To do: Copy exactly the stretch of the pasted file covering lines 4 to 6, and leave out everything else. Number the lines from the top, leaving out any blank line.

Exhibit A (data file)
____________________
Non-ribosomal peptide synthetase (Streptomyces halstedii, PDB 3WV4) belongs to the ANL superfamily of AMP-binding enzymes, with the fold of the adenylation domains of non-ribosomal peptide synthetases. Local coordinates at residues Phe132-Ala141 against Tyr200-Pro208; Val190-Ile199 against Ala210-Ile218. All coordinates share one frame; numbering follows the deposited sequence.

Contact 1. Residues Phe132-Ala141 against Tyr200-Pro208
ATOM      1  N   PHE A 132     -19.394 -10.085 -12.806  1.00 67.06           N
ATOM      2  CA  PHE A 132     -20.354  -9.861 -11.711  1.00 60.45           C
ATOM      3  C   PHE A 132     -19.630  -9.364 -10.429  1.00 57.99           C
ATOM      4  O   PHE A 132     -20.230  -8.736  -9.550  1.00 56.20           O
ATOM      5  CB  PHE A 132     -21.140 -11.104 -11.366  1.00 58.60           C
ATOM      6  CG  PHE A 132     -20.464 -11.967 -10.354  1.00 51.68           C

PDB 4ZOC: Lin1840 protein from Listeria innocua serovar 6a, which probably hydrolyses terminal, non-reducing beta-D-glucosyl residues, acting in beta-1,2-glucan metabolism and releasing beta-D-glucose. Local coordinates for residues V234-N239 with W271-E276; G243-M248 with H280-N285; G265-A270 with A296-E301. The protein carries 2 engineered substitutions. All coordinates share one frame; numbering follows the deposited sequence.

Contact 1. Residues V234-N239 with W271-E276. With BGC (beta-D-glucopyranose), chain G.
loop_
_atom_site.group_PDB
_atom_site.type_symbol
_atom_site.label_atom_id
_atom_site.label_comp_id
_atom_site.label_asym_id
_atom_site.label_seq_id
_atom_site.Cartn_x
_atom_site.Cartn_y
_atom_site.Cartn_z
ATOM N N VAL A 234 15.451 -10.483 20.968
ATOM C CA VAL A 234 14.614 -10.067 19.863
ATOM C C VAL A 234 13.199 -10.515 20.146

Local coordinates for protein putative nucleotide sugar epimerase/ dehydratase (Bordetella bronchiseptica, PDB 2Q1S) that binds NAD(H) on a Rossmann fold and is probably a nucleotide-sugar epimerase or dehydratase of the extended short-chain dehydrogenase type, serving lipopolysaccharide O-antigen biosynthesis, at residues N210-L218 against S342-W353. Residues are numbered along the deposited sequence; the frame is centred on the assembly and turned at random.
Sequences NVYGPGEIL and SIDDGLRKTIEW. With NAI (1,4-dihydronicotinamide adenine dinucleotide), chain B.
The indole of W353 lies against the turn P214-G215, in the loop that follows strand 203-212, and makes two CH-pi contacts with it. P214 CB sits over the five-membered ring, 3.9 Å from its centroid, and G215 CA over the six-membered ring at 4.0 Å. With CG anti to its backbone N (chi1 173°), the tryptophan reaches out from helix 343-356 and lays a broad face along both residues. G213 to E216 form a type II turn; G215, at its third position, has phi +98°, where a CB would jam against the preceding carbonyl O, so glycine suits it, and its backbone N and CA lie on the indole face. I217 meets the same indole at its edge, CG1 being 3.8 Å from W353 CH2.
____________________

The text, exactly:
ATOM      2  CA  PHE A 132     -20.354  -9.861 -11.711  1.00 60.45           C
ATOM      3  C   PHE A 132     -19.630  -9.364 -10.429  1.00 57.99           C
ATOM      4  O   PHE A 132     -20.230  -8.736  -9.550  1.00 56.20           O